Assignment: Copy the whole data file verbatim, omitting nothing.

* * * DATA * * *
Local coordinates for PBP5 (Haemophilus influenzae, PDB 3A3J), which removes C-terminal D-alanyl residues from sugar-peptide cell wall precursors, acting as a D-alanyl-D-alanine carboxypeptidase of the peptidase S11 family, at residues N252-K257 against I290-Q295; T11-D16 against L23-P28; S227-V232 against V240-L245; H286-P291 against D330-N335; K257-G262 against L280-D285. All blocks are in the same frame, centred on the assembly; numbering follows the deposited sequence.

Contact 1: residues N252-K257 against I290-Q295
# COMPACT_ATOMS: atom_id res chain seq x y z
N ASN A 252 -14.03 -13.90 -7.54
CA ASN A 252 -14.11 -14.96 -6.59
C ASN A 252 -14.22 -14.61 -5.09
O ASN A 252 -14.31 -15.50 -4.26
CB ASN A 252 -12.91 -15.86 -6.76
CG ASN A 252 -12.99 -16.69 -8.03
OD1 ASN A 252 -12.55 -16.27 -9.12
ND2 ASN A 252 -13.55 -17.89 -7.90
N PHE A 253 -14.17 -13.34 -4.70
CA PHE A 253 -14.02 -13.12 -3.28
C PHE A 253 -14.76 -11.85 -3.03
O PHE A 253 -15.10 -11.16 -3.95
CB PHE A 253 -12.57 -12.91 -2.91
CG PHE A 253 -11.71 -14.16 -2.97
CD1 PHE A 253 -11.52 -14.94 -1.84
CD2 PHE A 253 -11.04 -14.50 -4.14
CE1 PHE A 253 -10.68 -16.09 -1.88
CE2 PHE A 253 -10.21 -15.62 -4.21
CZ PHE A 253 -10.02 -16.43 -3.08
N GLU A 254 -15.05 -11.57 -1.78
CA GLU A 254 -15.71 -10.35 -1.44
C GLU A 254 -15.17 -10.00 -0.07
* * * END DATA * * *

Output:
Local coordinates for PBP5 (Haemophilus influenzae, PDB 3A3J), which removes C-terminal D-alanyl residues from sugar-peptide cell wall precursors, acting as a D-alanyl-D-alanine carboxypeptidase of the peptidase S11 family, at residues N252-K257 against I290-Q295; T11-D16 against L23-P28; S227-V232 against V240-L245; H286-P291 against D330-N335; K257-G262 against L280-D285. All blocks are in the same frame, centred on the assembly; numbering follows the deposited sequence.

Contact 1: residues N252-K257 against I290-Q295
# COMPACT_ATOMS: atom_id res chain seq x y z
N ASN A 252 -14.03 -13.90 -7.54
CA ASN A 252 -14.11 -14.96 -6.59
C ASN A 252 -14.22 -14.61 -5.09
O ASN A 252 -14.31 -15.50 -4.26
CB ASN A 252 -12.91 -15.86 -6.76
CG ASN A 252 -12.99 -16.69 -8.03
OD1 ASN A 252 -12.55 -16.27 -9.12
ND2 ASN A 252 -13.55 -17.89 -7.90
N PHE A 253 -14.17 -13.34 -4.70
CA PHE A 253 -14.02 -13.12 -3.28
C PHE A 253 -14.76 -11.85 -3.03
O PHE A 253 -15.10 -11.16 -3.95
CB PHE A 253 -12.57 -12.91 -2.91
CG PHE A 253 -11.71 -14.16 -2.97
CD1 PHE A 253 -11.52 -14.94 -1.84
CD2 PHE A 253 -11.04 -14.50 -4.14
CE1 PHE A 253 -10.68 -16.09 -1.88
CE2 PHE A 253 -10.21 -15.62 -4.21
CZ PHE A 253 -10.02 -16.43 -3.08
N GLU A 254 -15.05 -11.57 -1.78
CA GLU A 254 -15.71 -10.35 -1.44
C GLU A 254 -15.17 -10.00 -0.07